A two-state solution is the only path to peace in the Middle East
Israel had the sympathy of the world after the horrific terrorist attack by Hamas on 7 October. But the longer its assault on Gaza goes on, with the ever-increasing civilian death toll and worsening humanitarian crisis, the greater the risk of wider conflict.
The situation at Israel’s northern border is on a knife edge, as the exchanges of fire with Hezbollah militia in southern Lebanon intensify. It might only take one serious incident to trigger an Israeli ground force operation – and Hezbollah have many more missiles that Hamas ever did.
Meanwhile, the Houthi militia in Yemen have caused major disruption to maritime trade with their attacks on international shipping in the Red Sea. In my view, the United States and British governments were right to take military action in defence of freedom of navigation, and to emphasise that this was quite separate from the Israel-Gaza war. Nonetheless, it is true that the Houthis were exploiting real anger felt across the Muslim world – and beyond – at the suffering of Palestinians in Gaza.
A new peace initiative could only take shape with a new government in Israel, but that may not now be far away
The link between Hezbollah and the Houthis is of course Iran, which is only too happy to arm and encourage its proxies to exploit anti-Western sentiment and sow division and instability.
A durable settlement between Israel and the Palestinians is the surest way to reduce the dangerous levels of tension in the Middle East. That feels like a distant prospect today, but catastrophes like the Gaza war can create opportunities. It is therefore encouraging to see the first outlines emerging of a peace plan from the moderate Arab countries.
The plan follows Eisenhower’s excellent advice that, if you can’t solve a problem, enlarge it. It offers Israel the prospect of greater integration into the dynamic economy of the region through a peace deal with Saudi Arabia (following those with the United Arab Emirates and Bahrain in 2020) in return for a commitment to a Palestinian state.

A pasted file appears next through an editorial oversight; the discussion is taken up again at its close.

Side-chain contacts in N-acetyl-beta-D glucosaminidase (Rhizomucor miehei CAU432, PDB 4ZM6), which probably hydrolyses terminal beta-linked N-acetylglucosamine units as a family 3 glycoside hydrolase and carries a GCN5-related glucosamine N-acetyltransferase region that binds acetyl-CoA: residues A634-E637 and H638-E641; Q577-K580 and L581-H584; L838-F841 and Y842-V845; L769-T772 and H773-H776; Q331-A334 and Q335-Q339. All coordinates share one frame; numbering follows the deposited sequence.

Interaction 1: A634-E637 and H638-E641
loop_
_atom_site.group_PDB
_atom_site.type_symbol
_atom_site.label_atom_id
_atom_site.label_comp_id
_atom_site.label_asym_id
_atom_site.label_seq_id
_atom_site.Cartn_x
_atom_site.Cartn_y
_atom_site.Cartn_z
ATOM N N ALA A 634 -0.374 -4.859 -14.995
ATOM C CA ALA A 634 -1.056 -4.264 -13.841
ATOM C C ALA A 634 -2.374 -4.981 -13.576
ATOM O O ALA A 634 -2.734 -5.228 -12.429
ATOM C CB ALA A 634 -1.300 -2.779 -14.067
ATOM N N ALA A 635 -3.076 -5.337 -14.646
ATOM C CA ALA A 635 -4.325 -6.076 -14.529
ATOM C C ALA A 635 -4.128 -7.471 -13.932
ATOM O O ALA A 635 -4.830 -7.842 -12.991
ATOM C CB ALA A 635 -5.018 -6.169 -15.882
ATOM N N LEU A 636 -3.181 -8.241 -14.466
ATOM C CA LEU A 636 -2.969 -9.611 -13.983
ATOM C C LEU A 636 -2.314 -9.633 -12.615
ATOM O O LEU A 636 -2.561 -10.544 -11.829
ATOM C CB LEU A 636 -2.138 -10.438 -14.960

Prime Minister Netanyahu continues to reject the idea of a two-state solution. But he is at loggerheads with President Biden on this, and divisions are opening up in his coalition. In practice, a new peace initiative could only take shape with a new government in Israel, but that may not now be far away. There is also an urgent need for a new Palestinian leadership, willing to take the path of peace with Israel.
Many other intensely difficult issues will have to be settled if there is to be peace and security in the region. Crucially, who will provide security in Gaza after a ceasefire, and what, if any, oversight will Israel have?
Israelis will rightly need to know that Gaza will never again become a base for terrorist attacks on them. In practice, the only viable option is likely to be a multinational force from Arab states to provide law and order while a massive reconstruction effort gets under way. That would also have to be funded largely by the wealthy Arab nations, with contributions from others including the United Kingdom and other European countries (which will come on top of the cost of Ukraine reconstruction).
All of this will need intensive efforts between the US, the Arab nations and Europeans. And it will only happen if a new Israeli government is willing to create the conditions for peace by accepting the principle of a two-state solution. But a regional peace settlement, even if it took years, would be a huge prize, showing that a world of disorder is not inevitable. It would also demonstrate that, for all the talk of US retreat from international leadership, it is still Washington not Beijing which is the indispensable power when it comes to containing and reducing threats to international security.
Lord Ricketts, crossbench peer and former diplomat
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